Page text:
Abstract: Introduction Australasian emergency departments (ED) routinely test patient alcohol levels following major trauma, but assessment for illicit drugs is uncommon. Methods A prospective cross-sectional study of major motor-vehicle-related trauma patients attending both adult major trauma centres in Victoria, Australia. All eligible patients had point-of-care saliva testing to determine the prevalence of common illicit drugs. Results Over 12 months, 1411 patients were screened, 36 refused (2.6%) and 63 were excluded. Of the final 1312 cases included, 173 (13.2%; 95% confidence interval 11.5, 15.1) tested positive to at least one illicit substance, with 133 (76.9%; 69.7, 82.8) positive for meth/amphetamines. One in five had more than one illicit substance detected. Patients testing positive were most frequently in motor vehicles (91.9% vs. 85.6%) and least frequently cyclists (2.3% vs. 4.2%) or pedestrians (5.2% vs. 10.3%), compared to those testing negative. They were younger (mean age 35.4 vs. 43.1 years), more likely to arrive overnight (27.2% vs. 12.1%) or after single vehicle crashes (54.3% vs. 42.3%). Although the initial disposition from ED did not differ, those testing positive were more likely to re-present within 28 days (13.9% vs. 5.4%). Discussion and conclusions A high prevalence of potentially illicit substances among patients presenting with suspected major trauma supports the need for urgent preventive strategies. The low rate of patient refusal and large numbers screened by ED staff suggests that point-of care testing for illicit substances in major trauma is acceptable and feasible. This study and ongoing surveillance may be used to inform driver education strategies.

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Topics: Illicit Substance (58%), Poison control (52%), Major trauma (51%) ... show more

1 Citations


27 results found

Journal ArticleDOI: 10.1016/S0379-0738(03)00052-5
Abstract: A collaborative case-control study was conducted in France in order to determine the prevalence of alcohol, cannabinoids, opiates, cocaine metabolites, amphetamines and therapeutic psychoactive drugs in blood samples from drivers injured in road accidents and to compare these values with those of a control population. Recruitment was performed in emergency departments of six university or general hospitals and comprised 900 drivers involved in a non-fatal accident and 900 patients (controls) who attended the same emergency units for a non-traumatic reason. Drivers and controls were matched by sex and age. Alcohol was determined by flame ionization-gas chromatography, drugs of abuse (DOA) by gas chromatography-mass spectrometry with the same analytical procedures in the six laboratories, and medicines by high performance liquid chromatography with diode array detection. Blood alcohol concentration exceeding 0.5 g/l (i.e. the legal French threshold) was found in 26% of drivers and 9% of controls. In the 18-27 years age range, alcohol was the only toxic found in blood samples of 17% drivers and 5% controls, leading to an odds-ratio (OR) of 3.8. A significant relationship was found between alcohol blood concentrations and OR values. All age groups confounded, the main active substance of cannabis, Delta(9) tetrahydrocannabinol (THC), was found in 10% of drivers and 5% of controls. In the less than 27 years old, THC (>1 ng/ml) was detected alone in the blood of 15.3% drivers and of 6.7% controls, giving OR=2.5, whereas there was no link between THC blood concentrations and OR value. THC was found alone in 60% of cases and associated with alcohol in 32%, with OR=4.6 between drivers and controls for this association. The difference in morphine prevalence between drivers (2.7%) and controls (0.03%) was highly significant (P<0.001), with OR=8.2. The number of positive cases for amphetamines and cocaine metabolites was too low for reaching any interpretation. The most frequently observed psychoactive therapeutic drugs were by far benzodiazepines, that were found alone in 9.4% of drivers and 5.8% of controls, which led to OR=1.7 (P<0.01). This study demonstrates a higher prevalence of opiates, alcohol, cannabinoids and the combination of these last two compounds in blood samples from drivers involved in road accidents than in those from controls, which suggests a causal role for these compounds in road crashes.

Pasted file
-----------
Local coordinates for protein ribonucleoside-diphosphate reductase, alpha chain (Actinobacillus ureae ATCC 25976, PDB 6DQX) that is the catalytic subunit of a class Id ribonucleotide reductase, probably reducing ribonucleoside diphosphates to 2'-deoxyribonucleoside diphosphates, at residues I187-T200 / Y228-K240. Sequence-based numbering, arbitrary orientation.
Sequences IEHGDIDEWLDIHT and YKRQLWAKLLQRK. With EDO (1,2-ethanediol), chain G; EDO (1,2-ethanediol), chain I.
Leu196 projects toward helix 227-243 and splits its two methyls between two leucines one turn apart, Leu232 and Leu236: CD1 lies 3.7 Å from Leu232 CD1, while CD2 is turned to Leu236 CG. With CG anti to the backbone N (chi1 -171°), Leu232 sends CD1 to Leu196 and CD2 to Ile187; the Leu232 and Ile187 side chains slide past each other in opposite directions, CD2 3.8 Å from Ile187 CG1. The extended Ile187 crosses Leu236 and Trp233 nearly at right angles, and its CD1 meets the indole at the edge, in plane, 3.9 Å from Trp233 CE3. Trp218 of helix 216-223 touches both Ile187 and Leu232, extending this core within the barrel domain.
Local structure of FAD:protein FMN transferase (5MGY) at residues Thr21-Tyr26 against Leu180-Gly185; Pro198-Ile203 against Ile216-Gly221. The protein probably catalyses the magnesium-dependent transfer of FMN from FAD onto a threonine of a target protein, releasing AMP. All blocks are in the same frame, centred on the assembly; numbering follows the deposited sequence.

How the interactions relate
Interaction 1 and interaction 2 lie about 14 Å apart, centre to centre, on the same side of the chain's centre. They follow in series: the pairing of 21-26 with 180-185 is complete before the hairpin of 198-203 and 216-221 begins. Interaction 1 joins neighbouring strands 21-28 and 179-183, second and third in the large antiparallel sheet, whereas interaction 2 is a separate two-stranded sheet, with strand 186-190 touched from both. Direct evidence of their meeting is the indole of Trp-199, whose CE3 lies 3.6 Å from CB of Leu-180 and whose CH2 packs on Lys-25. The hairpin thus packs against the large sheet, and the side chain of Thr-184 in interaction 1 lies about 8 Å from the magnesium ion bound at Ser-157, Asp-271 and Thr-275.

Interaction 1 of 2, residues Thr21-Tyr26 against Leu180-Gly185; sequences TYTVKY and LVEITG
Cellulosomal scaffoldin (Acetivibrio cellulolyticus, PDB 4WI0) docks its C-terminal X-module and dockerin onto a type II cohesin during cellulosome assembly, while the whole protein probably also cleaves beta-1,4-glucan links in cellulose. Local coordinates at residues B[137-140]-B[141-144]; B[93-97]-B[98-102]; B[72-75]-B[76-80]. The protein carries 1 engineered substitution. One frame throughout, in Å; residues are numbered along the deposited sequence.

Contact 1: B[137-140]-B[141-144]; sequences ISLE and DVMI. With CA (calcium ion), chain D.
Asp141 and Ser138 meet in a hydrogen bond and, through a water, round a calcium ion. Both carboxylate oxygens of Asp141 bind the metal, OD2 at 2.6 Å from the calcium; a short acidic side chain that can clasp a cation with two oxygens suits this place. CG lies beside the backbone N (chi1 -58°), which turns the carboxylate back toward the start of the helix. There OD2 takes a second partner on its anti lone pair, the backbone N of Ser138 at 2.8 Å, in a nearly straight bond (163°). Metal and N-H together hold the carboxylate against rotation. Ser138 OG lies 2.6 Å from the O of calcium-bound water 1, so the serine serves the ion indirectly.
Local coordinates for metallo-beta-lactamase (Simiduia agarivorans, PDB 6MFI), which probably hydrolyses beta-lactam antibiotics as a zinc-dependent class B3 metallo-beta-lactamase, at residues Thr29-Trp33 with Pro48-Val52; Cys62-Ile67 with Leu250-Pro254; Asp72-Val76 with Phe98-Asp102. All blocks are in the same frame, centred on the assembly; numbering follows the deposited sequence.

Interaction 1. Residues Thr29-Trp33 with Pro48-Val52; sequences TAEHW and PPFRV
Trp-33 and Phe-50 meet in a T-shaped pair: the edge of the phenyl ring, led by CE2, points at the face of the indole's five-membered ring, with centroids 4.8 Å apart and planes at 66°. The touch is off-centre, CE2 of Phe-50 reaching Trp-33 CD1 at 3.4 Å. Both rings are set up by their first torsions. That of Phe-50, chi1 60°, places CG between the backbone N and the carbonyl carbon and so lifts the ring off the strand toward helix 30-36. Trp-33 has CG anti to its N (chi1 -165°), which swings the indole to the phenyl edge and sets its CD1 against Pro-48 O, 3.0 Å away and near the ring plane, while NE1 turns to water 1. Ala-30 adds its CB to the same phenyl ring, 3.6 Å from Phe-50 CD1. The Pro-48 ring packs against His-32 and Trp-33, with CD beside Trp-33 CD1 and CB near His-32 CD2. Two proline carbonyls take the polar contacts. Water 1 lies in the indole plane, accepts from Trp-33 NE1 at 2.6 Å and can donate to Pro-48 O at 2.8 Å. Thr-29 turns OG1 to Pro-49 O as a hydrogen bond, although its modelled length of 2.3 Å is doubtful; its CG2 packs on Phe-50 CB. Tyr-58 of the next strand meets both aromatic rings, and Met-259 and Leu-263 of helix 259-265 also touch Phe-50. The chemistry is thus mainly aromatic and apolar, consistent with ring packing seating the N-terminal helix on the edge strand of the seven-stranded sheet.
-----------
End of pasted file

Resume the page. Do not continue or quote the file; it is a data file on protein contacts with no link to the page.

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Topics: Poison control (53%)

308 Citations

Journal ArticleDOI: 10.1016/J.DRUGALCDEP.2012.11.016